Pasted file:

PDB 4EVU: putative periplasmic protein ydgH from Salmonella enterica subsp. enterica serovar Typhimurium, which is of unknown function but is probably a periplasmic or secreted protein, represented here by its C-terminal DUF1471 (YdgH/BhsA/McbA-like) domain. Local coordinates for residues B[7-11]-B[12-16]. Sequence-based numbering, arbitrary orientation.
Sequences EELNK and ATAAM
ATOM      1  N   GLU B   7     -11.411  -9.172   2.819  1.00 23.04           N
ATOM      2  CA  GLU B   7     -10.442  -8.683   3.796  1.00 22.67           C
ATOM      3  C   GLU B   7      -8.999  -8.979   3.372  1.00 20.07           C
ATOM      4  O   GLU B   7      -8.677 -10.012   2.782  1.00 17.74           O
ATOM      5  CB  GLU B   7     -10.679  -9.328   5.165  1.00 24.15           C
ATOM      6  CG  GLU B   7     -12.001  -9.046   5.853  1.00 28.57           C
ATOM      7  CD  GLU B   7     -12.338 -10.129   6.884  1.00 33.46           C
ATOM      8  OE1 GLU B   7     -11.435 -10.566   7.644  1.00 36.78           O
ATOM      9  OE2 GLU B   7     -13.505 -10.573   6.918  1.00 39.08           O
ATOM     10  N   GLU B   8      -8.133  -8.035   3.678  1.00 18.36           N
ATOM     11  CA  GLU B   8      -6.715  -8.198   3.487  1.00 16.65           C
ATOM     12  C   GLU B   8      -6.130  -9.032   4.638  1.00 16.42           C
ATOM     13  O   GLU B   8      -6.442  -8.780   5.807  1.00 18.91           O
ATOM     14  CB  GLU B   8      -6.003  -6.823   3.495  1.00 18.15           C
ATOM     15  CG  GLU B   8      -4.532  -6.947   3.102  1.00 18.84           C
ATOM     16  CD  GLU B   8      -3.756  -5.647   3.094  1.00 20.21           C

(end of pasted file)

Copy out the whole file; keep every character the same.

PDB 4EVU: putative periplasmic protein ydgH from Salmonella enterica subsp. enterica serovar Typhimurium, which is of unknown function but is probably a periplasmic or secreted protein, represented here by its C-terminal DUF1471 (YdgH/BhsA/McbA-like) domain. Local coordinates for residues B[7-11]-B[12-16]. Sequence-based numbering, arbitrary orientation.
Sequences EELNK and ATAAM
ATOM      1  N   GLU B   7     -11.411  -9.172   2.819  1.00 23.04           N
ATOM      2  CA  GLU B   7     -10.442  -8.683   3.796  1.00 22.67           C
ATOM      3  C   GLU B   7      -8.999  -8.979   3.372  1.00 20.07           C
ATOM      4  O   GLU B   7      -8.677 -10.012   2.782  1.00 17.74           O
ATOM      5  CB  GLU B   7     -10.679  -9.328   5.165  1.00 24.15           C
ATOM      6  CG  GLU B   7     -12.001  -9.046   5.853  1.00 28.57           C
ATOM      7  CD  GLU B   7     -12.338 -10.129   6.884  1.00 33.46           C
ATOM      8  OE1 GLU B   7     -11.435 -10.566   7.644  1.00 36.78           O
ATOM      9  OE2 GLU B   7     -13.505 -10.573   6.918  1.00 39.08           O
ATOM     10  N   GLU B   8      -8.133  -8.035   3.678  1.00 18.36           N
ATOM     11  CA  GLU B   8      -6.715  -8.198   3.487  1.00 16.65           C
ATOM     12  C   GLU B   8      -6.130  -9.032   4.638  1.00 16.42           C
ATOM     13  O   GLU B   8      -6.442  -8.780   5.807  1.00 18.91           O
ATOM     14  CB  GLU B   8      -6.003  -6.823   3.495  1.00 18.15           C
ATOM     15  CG  GLU B   8      -4.532  -6.947   3.102  1.00 18.84           C
ATOM     16  CD  GLU B   8      -3.756  -5.647   3.094  1.00 20.21           C